MyPlugin, you will need to create a
index.cfmfile. Then zip these together as
x.xis the version number of your plugin.
MyPlugin.cfcmust contain a method named
init. This method must set a variable called
this.version, specifying the Wheels version the plugin is meant to be used on (or several Wheels version numbers in a list) and then return itself.
index.cfmfile is the user interface for your plugin and will be viewable when clicking through to it from the debug area of your application.
MyPlugin.cfc, and Wheels will inject it into Wheels on application start.
(access="public"). If you have functions that should only be called from the plugin itself, we recommend starting the function name with the
$character (this is how many internal Wheels functions are named as well) to avoid any naming collisions.
mixinattribute can be set either on the
cfcomponenttag or on the individual
application, global, none, controller, model, dispatch, microsoftsqlserver, mysql, oracle, postgresql.
environmentattribute. Using this, you can tell Wheels that a plugin should only inject its functions in certain environment modes. Here's an example of that, taken from the Scaffold plugin, which doesn't need to inject any functions to Wheels at all when it's running in production mode.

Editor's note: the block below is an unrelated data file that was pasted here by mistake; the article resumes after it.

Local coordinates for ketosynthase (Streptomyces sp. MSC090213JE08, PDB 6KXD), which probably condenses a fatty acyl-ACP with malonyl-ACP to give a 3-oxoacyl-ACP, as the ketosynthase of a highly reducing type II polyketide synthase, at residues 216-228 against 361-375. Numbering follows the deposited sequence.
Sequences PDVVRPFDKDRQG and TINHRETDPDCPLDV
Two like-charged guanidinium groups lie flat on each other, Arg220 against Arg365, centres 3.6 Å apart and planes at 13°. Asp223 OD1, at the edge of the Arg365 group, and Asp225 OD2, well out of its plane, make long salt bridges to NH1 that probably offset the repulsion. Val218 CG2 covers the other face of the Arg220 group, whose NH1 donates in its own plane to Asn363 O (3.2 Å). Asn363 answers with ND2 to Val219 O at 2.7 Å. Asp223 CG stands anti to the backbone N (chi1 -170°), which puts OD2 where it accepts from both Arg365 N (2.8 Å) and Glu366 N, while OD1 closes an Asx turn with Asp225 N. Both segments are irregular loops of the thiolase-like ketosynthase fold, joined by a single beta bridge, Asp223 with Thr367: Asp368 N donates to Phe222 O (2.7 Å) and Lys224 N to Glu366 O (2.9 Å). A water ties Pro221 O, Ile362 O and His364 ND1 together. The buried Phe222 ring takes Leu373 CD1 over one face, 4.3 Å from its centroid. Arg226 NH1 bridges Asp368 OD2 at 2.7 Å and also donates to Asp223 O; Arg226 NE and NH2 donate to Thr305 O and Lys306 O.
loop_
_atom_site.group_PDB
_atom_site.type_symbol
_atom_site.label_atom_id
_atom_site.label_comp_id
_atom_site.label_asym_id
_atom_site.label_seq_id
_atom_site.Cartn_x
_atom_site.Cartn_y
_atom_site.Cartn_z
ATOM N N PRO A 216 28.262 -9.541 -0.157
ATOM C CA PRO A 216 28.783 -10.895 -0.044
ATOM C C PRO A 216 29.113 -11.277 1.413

pluginsfolder. Each plugin then has its own expanded subfolder. If a subfolder exists but has no corresponding zip file, Wheels will delete the folder and its contents.
?reload=trueto the URL.
application scope. One example of a stand-alone plugin is the PluginManager. If you check out its view code, you will see that it calls itself like this:
@parameterlines give a helpful hint to the user
box.jsonis required for new plugins. Read the Publishing Plugins chapter for more details on that. One advantage is that CFWheels now includes the version and meta data for each plugin when there's a
box.jsonfile, should you wish to use it for storing ancillary data and settings.
2.xmeans you can add a
.jarfile, and it will be automatically mapped into the
this.javaSettings.loadpathssetting when the application starts.
2.xis the tighter integration with command-line tools such as Commandbox. We can take advantage of the new testing suite JSON return type and the new CFWheels CLI in Commandbox 2.x to easily build a Travis CI test. It's perhaps easiest to just show the
.travis.ymlfile - this goes in the root of your gitHub plugin repository, and once you've turned on testing under Travis.org, will run your test suite on every commit.